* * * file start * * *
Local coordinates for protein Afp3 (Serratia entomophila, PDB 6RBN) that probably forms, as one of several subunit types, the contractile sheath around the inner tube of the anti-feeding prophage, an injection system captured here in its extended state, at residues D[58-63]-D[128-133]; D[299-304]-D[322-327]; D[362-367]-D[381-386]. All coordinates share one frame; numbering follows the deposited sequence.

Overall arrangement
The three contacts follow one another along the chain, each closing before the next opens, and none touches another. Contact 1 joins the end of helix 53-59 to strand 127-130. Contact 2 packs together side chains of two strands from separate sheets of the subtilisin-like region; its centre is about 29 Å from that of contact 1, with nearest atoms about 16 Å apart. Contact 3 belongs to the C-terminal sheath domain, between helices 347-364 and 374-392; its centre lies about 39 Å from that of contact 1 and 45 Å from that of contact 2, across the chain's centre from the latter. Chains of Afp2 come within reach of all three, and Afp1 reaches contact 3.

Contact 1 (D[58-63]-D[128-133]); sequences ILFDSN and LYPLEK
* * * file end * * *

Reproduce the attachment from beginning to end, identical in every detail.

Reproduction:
Local coordinates for protein Afp3 (Serratia entomophila, PDB 6RBN) that probably forms, as one of several subunit types, the contractile sheath around the inner tube of the anti-feeding prophage, an injection system captured here in its extended state, at residues D[58-63]-D[128-133]; D[299-304]-D[322-327]; D[362-367]-D[381-386]. All coordinates share one frame; numbering follows the deposited sequence.

Overall arrangement
The three contacts follow one another along the chain, each closing before the next opens, and none touches another. Contact 1 joins the end of helix 53-59 to strand 127-130. Contact 2 packs together side chains of two strands from separate sheets of the subtilisin-like region; its centre is about 29 Å from that of contact 1, with nearest atoms about 16 Å apart. Contact 3 belongs to the C-terminal sheath domain, between helices 347-364 and 374-392; its centre lies about 39 Å from that of contact 1 and 45 Å from that of contact 2, across the chain's centre from the latter. Chains of Afp2 come within reach of all three, and Afp1 reaches contact 3.

Contact 1 (D[58-63]-D[128-133]); sequences ILFDSN and LYPLEK